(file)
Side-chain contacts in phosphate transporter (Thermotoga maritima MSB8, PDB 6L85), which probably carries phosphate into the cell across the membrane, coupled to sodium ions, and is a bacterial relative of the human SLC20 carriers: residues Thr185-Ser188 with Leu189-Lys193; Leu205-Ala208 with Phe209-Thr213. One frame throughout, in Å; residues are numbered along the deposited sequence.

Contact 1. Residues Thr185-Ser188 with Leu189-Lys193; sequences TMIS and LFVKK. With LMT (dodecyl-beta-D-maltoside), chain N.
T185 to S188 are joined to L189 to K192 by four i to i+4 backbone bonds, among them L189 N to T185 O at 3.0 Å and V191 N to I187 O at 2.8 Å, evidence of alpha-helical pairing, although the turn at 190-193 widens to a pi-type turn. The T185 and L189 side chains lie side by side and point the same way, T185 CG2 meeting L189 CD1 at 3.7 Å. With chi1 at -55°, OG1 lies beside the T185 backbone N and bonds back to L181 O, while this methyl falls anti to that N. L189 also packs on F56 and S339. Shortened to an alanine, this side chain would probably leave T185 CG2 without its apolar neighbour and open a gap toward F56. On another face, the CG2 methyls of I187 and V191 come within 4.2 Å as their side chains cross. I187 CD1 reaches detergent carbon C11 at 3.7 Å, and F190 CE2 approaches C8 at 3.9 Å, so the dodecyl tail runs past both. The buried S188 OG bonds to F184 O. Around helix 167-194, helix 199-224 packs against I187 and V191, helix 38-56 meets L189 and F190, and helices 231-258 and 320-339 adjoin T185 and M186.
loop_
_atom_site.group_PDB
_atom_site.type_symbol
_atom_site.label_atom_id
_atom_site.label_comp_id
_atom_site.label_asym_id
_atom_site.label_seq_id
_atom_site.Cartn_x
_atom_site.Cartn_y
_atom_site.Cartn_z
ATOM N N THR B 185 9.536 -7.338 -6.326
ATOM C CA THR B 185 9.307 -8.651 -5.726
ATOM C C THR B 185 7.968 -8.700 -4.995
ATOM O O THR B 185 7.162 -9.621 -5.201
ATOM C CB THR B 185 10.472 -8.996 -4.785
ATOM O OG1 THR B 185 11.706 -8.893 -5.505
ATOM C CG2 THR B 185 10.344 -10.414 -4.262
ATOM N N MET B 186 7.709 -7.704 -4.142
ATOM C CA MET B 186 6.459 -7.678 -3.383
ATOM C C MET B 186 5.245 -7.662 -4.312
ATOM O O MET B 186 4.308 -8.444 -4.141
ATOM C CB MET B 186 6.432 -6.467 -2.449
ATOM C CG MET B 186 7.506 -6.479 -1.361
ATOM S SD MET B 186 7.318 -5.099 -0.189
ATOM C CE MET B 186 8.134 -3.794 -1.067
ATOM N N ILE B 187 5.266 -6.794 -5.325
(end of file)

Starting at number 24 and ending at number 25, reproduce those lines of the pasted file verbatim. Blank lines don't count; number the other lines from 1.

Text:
ATOM O O MET B 186 4.308 -8.444 -4.141
ATOM C CB MET B 186 6.432 -6.467 -2.449